The Probation Department will create an Implementation Team, which “will consist of Juvenile Corrections Officers, Deputy Probation Officers, facility managers, and executive management” to oversee the Action Plan. (Doc. 36 at 15; Doc. 36-2 at 22) This team will meet on a monthly basis initially, “with frequency of meetings to be determined as progress is made.” (Doc. 36-2 at 23)

         1. Facility Culture and Environment

         In an effort to modify the culture at each of the facilities, the Probation Department will “[c]reate avenues for staff communication including regular meetings (at least quarterly) with Managers and Union shop stewards at each at each facility, open dialogue in unit meetings, managers to be available to discuss issues at meetings, through emails or in office, staff surveys will continue on a periodic basis.” (Doc. 36-2 at 23)

         The Probation Defendants will create also “Re-Entry, ADA and Programming (‘RAP') Units within each of the Facilities, comprising a total of 26 staff members.” (Doc. 36 at 15) Staff for the RAP Units “will be completely separate from existing facility housing unit staffing, ” and “will be assigned as coordinators for Re-Entry, Program, Volunteer, School and ADA services.” (Id.) The RAP Unit staff will be trained as to be part of the Crisis Awareness Response (CARE) team, which will be “designated to respond to crisis situations within each facility in an attempt to de-escalate situations before they deteriorate further.” (Id.)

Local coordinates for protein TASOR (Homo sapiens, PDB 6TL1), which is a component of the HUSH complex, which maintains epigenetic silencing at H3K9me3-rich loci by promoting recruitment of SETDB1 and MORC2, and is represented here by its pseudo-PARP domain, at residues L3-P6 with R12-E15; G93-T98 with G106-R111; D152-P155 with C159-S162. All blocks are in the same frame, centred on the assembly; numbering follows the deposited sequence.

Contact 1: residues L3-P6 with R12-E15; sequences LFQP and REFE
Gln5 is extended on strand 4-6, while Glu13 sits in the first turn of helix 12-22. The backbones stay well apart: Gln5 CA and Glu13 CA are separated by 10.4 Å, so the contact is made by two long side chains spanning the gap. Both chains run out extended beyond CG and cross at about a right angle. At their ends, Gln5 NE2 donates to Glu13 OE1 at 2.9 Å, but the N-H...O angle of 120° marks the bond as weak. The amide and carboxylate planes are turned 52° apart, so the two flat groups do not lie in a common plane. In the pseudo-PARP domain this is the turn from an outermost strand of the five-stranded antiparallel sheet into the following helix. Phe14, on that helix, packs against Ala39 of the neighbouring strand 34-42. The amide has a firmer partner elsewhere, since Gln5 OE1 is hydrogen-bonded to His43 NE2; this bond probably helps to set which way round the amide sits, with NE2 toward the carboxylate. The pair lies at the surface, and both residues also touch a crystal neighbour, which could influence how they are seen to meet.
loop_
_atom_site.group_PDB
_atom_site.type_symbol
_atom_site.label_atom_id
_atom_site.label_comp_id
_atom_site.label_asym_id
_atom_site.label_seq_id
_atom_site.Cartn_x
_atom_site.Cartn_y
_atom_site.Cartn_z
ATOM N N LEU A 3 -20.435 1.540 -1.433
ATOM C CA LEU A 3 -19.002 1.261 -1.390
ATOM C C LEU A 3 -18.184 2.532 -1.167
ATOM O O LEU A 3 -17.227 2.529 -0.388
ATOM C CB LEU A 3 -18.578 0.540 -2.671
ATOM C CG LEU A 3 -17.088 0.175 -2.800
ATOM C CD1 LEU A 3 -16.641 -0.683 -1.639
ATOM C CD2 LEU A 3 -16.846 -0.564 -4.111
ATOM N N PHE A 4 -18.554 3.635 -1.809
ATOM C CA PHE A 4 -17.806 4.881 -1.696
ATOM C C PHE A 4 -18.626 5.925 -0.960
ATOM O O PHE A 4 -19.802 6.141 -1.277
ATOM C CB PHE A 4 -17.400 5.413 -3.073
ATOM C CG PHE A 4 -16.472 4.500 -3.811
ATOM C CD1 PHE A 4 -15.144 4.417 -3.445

In addition, Probation Defendants intend to coordinate culture change across Kern County Juvenile Facilities through:

(1) reading and learning more about developmentally informed juvenile justice and positive youth strategies; (2) visiting juvenile facilities that have embraced developmentally informed juvenile justice, trauma informed, therapeutic environments and positive youth development; (3) communicating with agency directors who have made a similar transition; (4) incorporating the principles of the above ideas into all training, policies and procedures and providing continuing education for staff; (5) providing strong leadership for the above ideas and reinforcing in all communication with staff; (6) consulting with experts on the above ideas for assistance in incorporating the principles into training, policies and procedures; and (7) ensuring job descriptions and hiring processes reflect the changes in [these] ideas.

(Doc. 36 at 15-16, citing Probation Plan § 8; see also Doc. 36-2 at 38-39)